Then when we were standing outside of the court house in the public line where a police officer was handing out the tickets for the court room. Instead of being the colour they had been every other time – bright orange – the ticket that morning was lavender. So that was just this additional hint, this additional possibility that yeah, we might be getting really good news.

Once I got to the courtroom, I was feeling pretty optimistic.

As you’ve traveled along this journey, how do you persevere and keep on fighting to get where you need to go?

Honestly that was fairly easy, because for me, from the start when John and I decided to file suit, we decided to do this because it was how we could live up to our promises and commitments to each other.

Then after John died I had to keep going because I needed to know that he really could rest in peace. I needed to know that his final record as a person, his death certificate, would always be accurate.

I also had a group of thirty something other plaintiffs involved who were all just as courageous, and just as brave, and just as – anything you want to say. They were fighting for the right things as well and that was a great amount of support and comfort. We became like a family – that really made it easier.

What was the biggest challenge, what was the hardest part?

I would say the hardest part, the hardest moment, was when the sixth circuit court of appeals ruled against us.  That’s when they had consolidated six cases from Ohio, Kentucky, Tennessee and Michigan, and that court in a 2-1 ruling, ruled against us in November of 2014. That really was the low point.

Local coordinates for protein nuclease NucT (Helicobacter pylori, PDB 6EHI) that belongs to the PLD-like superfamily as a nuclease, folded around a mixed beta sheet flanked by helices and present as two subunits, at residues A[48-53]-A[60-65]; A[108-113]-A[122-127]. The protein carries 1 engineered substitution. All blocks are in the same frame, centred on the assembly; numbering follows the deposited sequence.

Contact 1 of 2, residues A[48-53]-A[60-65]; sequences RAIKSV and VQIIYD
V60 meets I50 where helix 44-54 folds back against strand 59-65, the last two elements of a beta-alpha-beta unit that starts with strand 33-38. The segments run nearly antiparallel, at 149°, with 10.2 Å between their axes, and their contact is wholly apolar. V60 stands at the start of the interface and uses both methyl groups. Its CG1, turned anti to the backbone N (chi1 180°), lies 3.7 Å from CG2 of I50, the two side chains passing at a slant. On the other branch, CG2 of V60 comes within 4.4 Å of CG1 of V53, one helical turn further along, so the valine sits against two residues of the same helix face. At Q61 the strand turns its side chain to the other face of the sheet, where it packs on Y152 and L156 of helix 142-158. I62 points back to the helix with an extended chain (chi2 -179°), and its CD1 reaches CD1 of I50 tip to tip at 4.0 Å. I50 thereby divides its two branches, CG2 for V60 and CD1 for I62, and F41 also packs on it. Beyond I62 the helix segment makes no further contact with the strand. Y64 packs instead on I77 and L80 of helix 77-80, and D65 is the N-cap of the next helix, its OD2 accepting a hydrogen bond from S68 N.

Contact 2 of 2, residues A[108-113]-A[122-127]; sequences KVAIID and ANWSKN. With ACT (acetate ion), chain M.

It was a painful decision, I think it was an offensive decision, the way that it was written. That was the low point, but it also the point where we could look at that ruling, that loss and the potential silver lining that it would get us to the Supreme Court. It was the low point, but it came with that silver lining.

Since the decision was handed down a year ago, it’s rippled across the world and had not only an effect in the USA but to other countries as well. It’s sparked discussion on the other side of the world, in places like here in Australia. Do you see much of that ripple effect?

Absolutely, in fact last year after the decision I did quite a few interviews with international journalists, particularly in Asia. That was enough to let me know that this is something other people in other countries are looking at and thinking about, and there interested in.

It was pretty clear that it did have that ripple effect, and it continues to have that ripple effect.

That’s very interesting that you mention a lot of interest from Asia, because here in Australia some of our politicians have told us that we can’t get out of step with Asian countries because they are our trading partners and closest neighbours. 

I know that there are plenty of activists and marriage equality advocates throughout Asia who are not going to give up, they’re not going to let that fight die.

The fact that other countries in a region aren’t necessarily ready, or aren’t at the same point, that’s no excuse for not to move forward with equality, for not treating citizens equally. That just doesn’t make sense to me.

I don’t live in Asia-Pac, and I’m not the strongest person in international relations to know what that really could do.

There’s one line in your new book ‘Love Wins’ that leaped off the page when I was reading it. It was a statement that really hit home, it’s on page 142 and its something said by Bridget Coontz, the government lawyer at the very first stage of your legal process.

She says “We’re not going to crazy town.” noting that she’s going to argue the case from a legal perspective, and not delve into morality or whether gays and lesbians are really good people.